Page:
What Martin Luther King Jr. Taught Us About Our Finances

Let Dr. King's legacy guide you on your financial journey.

The importance of financial awareness was constantly discussed in my household growing up — even if I didn’t completely understand the nature of what my parents were trying to convey. Their frequently repeated phrases still hold up today. “Put some money away for a rainy day” is now known as building an emergency fund, and “don’t spend more than you earn” can be translated into living below your means.

Dr. Martin Luther King Jr. was of the same generation. Known for his advocacy during the civil rights movement and his views on equality, he similarly didn’t leave any topic off of the table — money included. Even in his absence his legacy continues to teach us all how imperative it is to develop a personal relationship with finance.

Financial Freedom Takes Practice and Discipline

Dr. King supported the “Freedom Budget,” a book published by the A. Philip Randolph Institute in 1966 to specifically eradicate poverty within America by implementing a 10-year action plan. While this ideal didn’t come to fruition, the premise is that Dr. King believed financial freedom should be an attainable goal, no matter your economic status.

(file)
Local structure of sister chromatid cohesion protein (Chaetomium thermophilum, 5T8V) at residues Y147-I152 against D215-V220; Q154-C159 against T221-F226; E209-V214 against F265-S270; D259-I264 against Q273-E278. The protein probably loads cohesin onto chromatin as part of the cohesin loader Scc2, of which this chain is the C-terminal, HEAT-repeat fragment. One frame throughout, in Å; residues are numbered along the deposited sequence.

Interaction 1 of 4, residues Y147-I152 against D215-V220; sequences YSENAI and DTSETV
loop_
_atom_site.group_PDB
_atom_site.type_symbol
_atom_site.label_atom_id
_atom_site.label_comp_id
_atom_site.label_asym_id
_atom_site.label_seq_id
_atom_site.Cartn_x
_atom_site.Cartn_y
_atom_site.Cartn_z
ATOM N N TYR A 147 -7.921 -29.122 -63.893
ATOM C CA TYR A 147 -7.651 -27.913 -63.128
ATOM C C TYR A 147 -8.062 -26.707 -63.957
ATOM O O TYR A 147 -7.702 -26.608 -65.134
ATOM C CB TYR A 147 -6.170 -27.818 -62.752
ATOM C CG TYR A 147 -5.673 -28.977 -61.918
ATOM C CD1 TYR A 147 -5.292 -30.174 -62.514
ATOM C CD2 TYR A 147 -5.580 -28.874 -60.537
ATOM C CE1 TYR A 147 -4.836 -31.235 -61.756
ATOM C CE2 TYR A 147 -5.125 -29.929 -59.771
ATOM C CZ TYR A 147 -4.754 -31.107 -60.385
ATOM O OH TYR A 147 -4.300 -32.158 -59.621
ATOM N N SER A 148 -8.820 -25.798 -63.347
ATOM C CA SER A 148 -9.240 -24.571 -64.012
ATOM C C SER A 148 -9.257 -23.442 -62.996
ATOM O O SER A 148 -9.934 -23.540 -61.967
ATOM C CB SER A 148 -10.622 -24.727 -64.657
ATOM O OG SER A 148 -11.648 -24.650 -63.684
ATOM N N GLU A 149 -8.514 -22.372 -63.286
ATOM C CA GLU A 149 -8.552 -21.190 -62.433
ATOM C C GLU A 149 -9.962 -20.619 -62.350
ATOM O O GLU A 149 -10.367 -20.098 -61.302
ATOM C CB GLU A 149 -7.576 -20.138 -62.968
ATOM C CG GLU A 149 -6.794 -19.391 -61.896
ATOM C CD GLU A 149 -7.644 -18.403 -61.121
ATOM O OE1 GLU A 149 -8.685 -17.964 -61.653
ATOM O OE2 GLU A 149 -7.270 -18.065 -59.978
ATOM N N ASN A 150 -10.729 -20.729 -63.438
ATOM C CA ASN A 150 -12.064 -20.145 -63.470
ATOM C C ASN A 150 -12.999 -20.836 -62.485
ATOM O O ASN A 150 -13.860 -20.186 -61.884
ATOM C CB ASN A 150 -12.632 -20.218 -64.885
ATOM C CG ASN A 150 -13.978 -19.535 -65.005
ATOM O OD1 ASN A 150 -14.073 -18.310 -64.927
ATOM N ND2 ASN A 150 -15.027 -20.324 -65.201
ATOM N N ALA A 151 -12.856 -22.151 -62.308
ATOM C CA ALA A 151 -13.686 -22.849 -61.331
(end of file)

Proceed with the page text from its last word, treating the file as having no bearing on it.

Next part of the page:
Personal Finance Goals Require Accountability

Nothing can be accomplished without the council and community of others — a concept Dr. King understood all too well. It’s imperative to share your financial goals with those closest to you. Imagine if Dr. King never recited one speech or ignored the calling for him to use his influence. So many people with similar thoughts and ideals would think they were alone. Your finance goals are no different; it takes support to drive long-lasting change.

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Paying It Forward Always Wins

Dr. King was the Nobel Prize winner in 1964, for which he received over $50,000. While many people would have begun paying off debt or planning a much-needed vacation, Dr. King donated all of his earnings to the civil rights movement. I’m not suggesting this level of stewardship; however, it does no harm to support a cause that’s dear to you by sacrificing a little time or money. Dr. King recognized that to capture the attention of others you must first be a great example.

Money first begins with a positive mindset, a tenacious desire to follow through and the willingness to support others by sharing knowledge in your personal journey. Dr. King taught us that sharing our knowledge regarding the importance of financial literacy is deeply rooted in equality for all and a lot less about dollars and cents.

Click through to read more about money mantras to live your life by.

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